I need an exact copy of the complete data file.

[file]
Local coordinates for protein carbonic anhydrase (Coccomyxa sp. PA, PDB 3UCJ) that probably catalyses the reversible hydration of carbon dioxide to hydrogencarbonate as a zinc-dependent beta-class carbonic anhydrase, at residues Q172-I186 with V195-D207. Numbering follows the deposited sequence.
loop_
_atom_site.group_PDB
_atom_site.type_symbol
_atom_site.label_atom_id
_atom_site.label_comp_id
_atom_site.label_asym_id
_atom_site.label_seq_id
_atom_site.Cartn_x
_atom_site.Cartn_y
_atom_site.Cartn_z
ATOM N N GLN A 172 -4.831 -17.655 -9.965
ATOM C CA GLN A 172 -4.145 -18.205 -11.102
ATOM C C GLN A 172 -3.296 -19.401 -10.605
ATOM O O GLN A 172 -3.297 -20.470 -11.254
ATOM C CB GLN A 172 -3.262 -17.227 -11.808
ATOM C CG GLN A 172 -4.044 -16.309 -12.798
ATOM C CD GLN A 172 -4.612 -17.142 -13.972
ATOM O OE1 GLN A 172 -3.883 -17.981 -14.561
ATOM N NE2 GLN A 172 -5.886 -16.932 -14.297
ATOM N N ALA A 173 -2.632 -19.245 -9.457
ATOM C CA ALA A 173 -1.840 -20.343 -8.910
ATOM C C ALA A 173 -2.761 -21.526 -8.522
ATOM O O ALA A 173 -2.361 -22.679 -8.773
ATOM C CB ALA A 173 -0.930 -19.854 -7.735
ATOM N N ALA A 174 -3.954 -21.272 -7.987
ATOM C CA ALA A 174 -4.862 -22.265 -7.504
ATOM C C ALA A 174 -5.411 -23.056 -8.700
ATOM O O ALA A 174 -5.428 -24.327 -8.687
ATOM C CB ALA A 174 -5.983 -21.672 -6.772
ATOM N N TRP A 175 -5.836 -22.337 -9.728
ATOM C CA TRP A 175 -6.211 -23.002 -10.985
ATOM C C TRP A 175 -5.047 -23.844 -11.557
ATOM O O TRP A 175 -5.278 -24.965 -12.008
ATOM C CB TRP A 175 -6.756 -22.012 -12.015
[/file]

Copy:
Local coordinates for protein carbonic anhydrase (Coccomyxa sp. PA, PDB 3UCJ) that probably catalyses the reversible hydration of carbon dioxide to hydrogencarbonate as a zinc-dependent beta-class carbonic anhydrase, at residues Q172-I186 with V195-D207. Numbering follows the deposited sequence.
loop_
_atom_site.group_PDB
_atom_site.type_symbol
_atom_site.label_atom_id
_atom_site.label_comp_id
_atom_site.label_asym_id
_atom_site.label_seq_id
_atom_site.Cartn_x
_atom_site.Cartn_y
_atom_site.Cartn_z
ATOM N N GLN A 172 -4.831 -17.655 -9.965
ATOM C CA GLN A 172 -4.145 -18.205 -11.102
ATOM C C GLN A 172 -3.296 -19.401 -10.605
ATOM O O GLN A 172 -3.297 -20.470 -11.254
ATOM C CB GLN A 172 -3.262 -17.227 -11.808
ATOM C CG GLN A 172 -4.044 -16.309 -12.798
ATOM C CD GLN A 172 -4.612 -17.142 -13.972
ATOM O OE1 GLN A 172 -3.883 -17.981 -14.561
ATOM N NE2 GLN A 172 -5.886 -16.932 -14.297
ATOM N N ALA A 173 -2.632 -19.245 -9.457
ATOM C CA ALA A 173 -1.840 -20.343 -8.910
ATOM C C ALA A 173 -2.761 -21.526 -8.522
ATOM O O ALA A 173 -2.361 -22.679 -8.773
ATOM C CB ALA A 173 -0.930 -19.854 -7.735
ATOM N N ALA A 174 -3.954 -21.272 -7.987
ATOM C CA ALA A 174 -4.862 -22.265 -7.504
ATOM C C ALA A 174 -5.411 -23.056 -8.700
ATOM O O ALA A 174 -5.428 -24.327 -8.687
ATOM C CB ALA A 174 -5.983 -21.672 -6.772
ATOM N N TRP A 175 -5.836 -22.337 -9.728
ATOM C CA TRP A 175 -6.211 -23.002 -10.985
ATOM C C TRP A 175 -5.047 -23.844 -11.557
ATOM O O TRP A 175 -5.278 -24.965 -12.008
ATOM C CB TRP A 175 -6.756 -22.012 -12.015